One last thing about debt settlement: creditors often issue 1099-C for the amount of debt canceled, which the lovely IRS likes to think of as income.  You may want to consult your tax advisor before a final agreement on a debt settlement.  If any of you out there are just tickled that the IRS considers forgiven debt,  even when it was forgiven to a poor person who had no hope of paying the original debt, as ordinary taxable income while some wealthy CEO’s fancy benefits package is not ordinary taxable income—I invite you to pick up your Occupy sign and meet me at the nearest corner.  


If you have debt because you went through a hard time but you now have a regular income, you might find that you could pay your debt off if only the payments and interest rates were lower.  The slippery slope of debt is that the worse your track record the higher your interest rate.  Many people with debt problems are under the thumb of much higher than average interest rates.  It seems unfair unless you think back to that friend who only paid you $5 on the $10 you loaned him.  Maybe you’d give him another chance if he promised to pay you back $20 in exchange for loaning him another $10.

Enter the Credit Counseling Agency.  A credit counseling agency agrees to pay your debt for you in exchange for a low monthly fee with (usually) a lower interest rate.  Many credit counseling agencies are subsidized by the credit card industry.

Attorneys offer an alternative by negotiating directly with the creditors for lower interest rates and then the consumer continues to pay the creditor directly instead of paying a third party credit counseling service.  The main advantage of hiring an attorney over using a credit counseling agency is that with an attorney you can decide which of your creditors to negotiate with while a credit counseling agency usually wants to take over all of your consumer debt.  If you only have trouble paying the creditors with high monthly minimum payments — why not leave those other accounts alone?


I know I made fun of it earlier because of the repayment aspect, but frankly, it might be a better long term option for you than screwing your credit score with the Chapter 7 bankruptcy for ten years (Chapter 13 only shows for seven years).  Under Chapter 13 you would repay your debt according to a 3 or 5 year repayment plan.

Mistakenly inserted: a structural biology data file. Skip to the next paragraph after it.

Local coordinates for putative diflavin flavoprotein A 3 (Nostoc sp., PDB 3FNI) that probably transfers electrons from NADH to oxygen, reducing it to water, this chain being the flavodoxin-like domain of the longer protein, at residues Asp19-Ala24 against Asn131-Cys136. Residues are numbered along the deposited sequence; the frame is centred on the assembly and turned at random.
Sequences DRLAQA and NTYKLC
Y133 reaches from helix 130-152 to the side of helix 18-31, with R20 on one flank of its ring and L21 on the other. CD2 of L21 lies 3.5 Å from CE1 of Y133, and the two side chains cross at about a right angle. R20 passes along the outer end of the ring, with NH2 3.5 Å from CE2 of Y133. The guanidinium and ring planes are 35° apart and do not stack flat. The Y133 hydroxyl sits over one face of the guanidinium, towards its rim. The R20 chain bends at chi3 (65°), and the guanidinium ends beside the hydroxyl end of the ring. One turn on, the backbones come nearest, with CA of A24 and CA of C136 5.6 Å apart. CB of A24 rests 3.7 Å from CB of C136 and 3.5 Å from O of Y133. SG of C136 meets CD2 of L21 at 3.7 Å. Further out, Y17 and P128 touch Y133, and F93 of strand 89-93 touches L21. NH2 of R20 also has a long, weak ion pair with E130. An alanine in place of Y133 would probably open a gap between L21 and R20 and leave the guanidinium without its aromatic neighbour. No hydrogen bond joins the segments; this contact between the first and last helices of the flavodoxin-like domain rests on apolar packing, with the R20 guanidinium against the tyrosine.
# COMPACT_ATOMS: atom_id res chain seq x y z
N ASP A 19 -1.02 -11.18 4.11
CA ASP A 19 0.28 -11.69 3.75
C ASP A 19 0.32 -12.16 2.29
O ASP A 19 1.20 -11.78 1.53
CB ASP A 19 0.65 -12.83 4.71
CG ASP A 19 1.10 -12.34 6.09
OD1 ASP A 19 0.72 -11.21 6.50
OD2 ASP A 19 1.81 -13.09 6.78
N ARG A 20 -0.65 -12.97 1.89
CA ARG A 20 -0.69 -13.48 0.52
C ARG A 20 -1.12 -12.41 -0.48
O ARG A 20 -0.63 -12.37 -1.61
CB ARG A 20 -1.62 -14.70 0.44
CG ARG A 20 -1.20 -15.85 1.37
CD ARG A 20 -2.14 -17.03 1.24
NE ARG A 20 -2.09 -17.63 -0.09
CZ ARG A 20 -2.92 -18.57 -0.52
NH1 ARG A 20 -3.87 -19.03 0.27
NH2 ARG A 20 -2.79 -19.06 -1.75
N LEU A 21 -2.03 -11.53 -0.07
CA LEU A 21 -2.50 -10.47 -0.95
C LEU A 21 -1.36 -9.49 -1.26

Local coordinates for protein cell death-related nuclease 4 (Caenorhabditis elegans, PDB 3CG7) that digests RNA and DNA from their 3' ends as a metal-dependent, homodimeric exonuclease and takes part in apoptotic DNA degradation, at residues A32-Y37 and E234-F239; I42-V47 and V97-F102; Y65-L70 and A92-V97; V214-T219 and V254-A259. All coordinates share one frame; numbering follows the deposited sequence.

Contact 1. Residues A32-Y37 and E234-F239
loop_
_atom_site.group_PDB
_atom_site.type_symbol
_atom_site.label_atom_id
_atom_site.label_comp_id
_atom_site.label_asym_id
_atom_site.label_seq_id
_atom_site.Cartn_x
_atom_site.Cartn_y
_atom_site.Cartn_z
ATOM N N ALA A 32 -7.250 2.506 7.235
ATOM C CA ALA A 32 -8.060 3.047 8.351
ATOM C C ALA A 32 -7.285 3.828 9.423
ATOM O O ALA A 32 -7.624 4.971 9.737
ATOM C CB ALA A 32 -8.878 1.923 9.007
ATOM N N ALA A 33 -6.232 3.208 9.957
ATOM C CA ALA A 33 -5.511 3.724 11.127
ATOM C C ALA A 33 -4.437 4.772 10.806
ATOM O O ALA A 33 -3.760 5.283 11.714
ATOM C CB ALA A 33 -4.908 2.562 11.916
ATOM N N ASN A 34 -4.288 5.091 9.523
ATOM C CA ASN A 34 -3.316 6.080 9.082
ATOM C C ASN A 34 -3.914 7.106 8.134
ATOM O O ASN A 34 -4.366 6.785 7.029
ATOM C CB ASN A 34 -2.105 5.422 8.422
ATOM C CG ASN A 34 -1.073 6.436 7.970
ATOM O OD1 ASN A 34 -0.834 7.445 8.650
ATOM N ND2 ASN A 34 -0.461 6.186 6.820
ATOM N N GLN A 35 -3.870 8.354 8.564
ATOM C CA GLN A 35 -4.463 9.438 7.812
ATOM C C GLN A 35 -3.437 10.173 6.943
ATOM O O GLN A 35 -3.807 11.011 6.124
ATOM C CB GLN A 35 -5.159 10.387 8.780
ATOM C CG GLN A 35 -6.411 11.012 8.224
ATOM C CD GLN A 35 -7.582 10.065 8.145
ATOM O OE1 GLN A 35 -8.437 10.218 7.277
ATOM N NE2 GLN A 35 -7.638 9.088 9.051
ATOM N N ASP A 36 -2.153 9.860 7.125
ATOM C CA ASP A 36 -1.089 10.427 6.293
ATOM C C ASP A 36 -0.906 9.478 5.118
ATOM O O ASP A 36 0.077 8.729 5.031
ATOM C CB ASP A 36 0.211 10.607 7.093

Aside from those people who fail the means test, some people actually choose Chapter 13 because they want to protect their assets.  Let’s say you have a house, well in a Chapter 7 bankruptcy there are limits to the amount of assets you can keep.  I discuss the California homestead exemption limits in my post, “Do I really need estate planning if I’m happy to leave everything to my spouse and children?”  If the amount of equity in your home exceeds the amount of home equity protected in Chapter 7, Chapter 13 might be a better choice for you.  

Here is another example where you might want to choose Chapter 13 over Chapter 7: let’s say you are a few months behind on your mortgage.  Under a Chapter 13 repayment plan you may be able to pay that amount due over a number of years.  Chapter 7 does not provide for repayment plans unless the creditor agrees, so even if the debt is wiped out by the Chapter 7 bankruptcy Judge the lender can foreclose on the home unless it agrees to a loan modification or payment plan.  If your lender isn’t willing to agree to a loan modification, Chapter 13 might be the option for you.

Finally, those of you who have a second mortgage on your home might be able to “strip off” that mortgage through a Chapter 13 bankruptcy if the value of the home is less than what you owe on the first mortgage.  If the mortgage is “stripped off” than it is considered consumer debt, instead of secured debt, and you may be able to repay less than the full amount under a Chapter 13 repayment plan.

Chapter 13 isn’t open to everyone though.  There are rules around qualifying.  Finally, people with extremely high mortgage debt may also be interested in Chapter 11 bankruptcies, but they are more expensive and stay on your credit score for the full ten years.

Finally, for those of you who have been reading my posts on scams, there are many people eager to take advantage of someone in financial distress.  Keep an eye out for anyone who:
  • Asks you to pay a fee before receiving any services
  • Promises to magically repair your credit
  • Tells you to make your debt payments to their company rather than your creditors, without your creditors’ explicit consent
  • Promises to wipe out your debt without you having to declare bankruptcy or pay a fee
  • Says you need professional help to contact creditors
  • Tells you to stop communicating with your creditors
  • Tells you you’re “eligible for a government program” to help relieve your debt – only the government agency in question can determine your eligibility

Good luck out there.


  1. The Means Test determines Chapter 7 Bankruptcy eligibility and is designed only to pass those who cannot pay their debts in any capacity. Passing the means test ensures that a filer does not have disposable income to pay off debts and restricts the number of filers who can have debts forgiven through this type of bankruptcy.